Kathryn Taylor’s essays have been published by the Philadelphia Inquirer, NPR’s Philadelphia affiliate WHYY, Broad Street Review, and Purple Clover, as well as alumni magazines and local newpapers. Woodhall Press included her essay on corn on the cob, “Maize Madness,” in its anthology Flash Nonfiction Food, out in spring 2020. In 2018, she studied with former New Yorker editor Daniel Menaker at the Key West Literary Seminar Workshops.
In addition, she has edited a number of books, including Dr. Daniela Gitlin’s memoir Practice, Practice, Practice (published in early 2020 from Corner Office Books), and the essay collection Lite Whines and Laughter, which won the 2019 Georgia Independent Author of the Year award for writer Lee Gaitan. She has also been a contributing editor for the New Princeton Companion (forthcoming from Princeton University Press), and teaches workshops in the university’s “Princeton Writes” program for staff.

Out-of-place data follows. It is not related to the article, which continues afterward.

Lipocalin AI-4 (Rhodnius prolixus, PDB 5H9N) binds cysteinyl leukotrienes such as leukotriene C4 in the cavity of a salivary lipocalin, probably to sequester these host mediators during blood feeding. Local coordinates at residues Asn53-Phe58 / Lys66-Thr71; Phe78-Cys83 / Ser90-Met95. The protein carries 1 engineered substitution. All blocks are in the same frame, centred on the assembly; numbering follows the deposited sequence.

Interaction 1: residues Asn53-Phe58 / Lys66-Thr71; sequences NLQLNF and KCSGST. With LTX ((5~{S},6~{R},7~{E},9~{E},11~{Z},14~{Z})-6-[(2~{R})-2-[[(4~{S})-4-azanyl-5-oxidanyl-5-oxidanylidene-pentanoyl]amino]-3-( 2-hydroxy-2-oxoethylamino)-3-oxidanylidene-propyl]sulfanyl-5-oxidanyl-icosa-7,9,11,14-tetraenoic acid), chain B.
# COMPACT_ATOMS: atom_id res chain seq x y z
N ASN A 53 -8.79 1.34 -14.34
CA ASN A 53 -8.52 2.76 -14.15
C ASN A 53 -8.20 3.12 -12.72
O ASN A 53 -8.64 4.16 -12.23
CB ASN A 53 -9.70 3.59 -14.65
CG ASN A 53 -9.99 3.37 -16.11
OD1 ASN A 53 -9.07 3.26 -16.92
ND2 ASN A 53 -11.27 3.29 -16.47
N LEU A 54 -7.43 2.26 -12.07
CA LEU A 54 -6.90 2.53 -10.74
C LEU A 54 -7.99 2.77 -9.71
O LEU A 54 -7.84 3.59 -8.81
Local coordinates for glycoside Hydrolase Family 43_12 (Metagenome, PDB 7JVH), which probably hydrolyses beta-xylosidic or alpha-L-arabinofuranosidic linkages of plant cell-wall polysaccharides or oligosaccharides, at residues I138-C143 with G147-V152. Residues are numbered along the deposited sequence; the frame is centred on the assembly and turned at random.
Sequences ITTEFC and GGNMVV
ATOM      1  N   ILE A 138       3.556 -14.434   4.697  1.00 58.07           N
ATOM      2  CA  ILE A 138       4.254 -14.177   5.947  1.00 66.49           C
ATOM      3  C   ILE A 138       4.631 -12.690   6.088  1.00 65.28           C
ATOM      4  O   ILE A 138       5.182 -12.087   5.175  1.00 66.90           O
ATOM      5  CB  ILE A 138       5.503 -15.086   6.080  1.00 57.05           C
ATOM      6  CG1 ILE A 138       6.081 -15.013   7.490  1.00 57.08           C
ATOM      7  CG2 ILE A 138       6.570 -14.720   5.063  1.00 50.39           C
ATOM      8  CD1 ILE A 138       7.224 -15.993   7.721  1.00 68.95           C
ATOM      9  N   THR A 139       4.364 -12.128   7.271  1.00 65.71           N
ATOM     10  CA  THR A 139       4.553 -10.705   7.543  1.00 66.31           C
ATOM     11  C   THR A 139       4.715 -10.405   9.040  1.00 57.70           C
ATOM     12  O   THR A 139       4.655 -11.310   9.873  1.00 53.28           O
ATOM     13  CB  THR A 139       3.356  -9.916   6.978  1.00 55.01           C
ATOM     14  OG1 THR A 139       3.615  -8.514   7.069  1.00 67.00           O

Before clearing the way to focus on her writing and editing, Kathryn Taylor had a varied career. From 1999 to 2017, she was a director for alumni affairs at Princeton University, from which she graduated with a degree in English in 1974. Earlier, and working backwards in time, she was a chair of the English Department at the Baldwin School, a vice president of commercial banking at the former Mellon Bank, and a Freshman English instructor at the University of Pennsylvania, where she received an MA in English and did further work toward a PhD, concentrating in Anglo-Saxon literature.
She grew up in Hollidaysburg, PA, but has lived in the Philadelphia area since graduating from college. She and her husband have two grown children. Her children and husband, and sometimes her cats, have made regular appearances in her essays – and are very likely to continue to do so.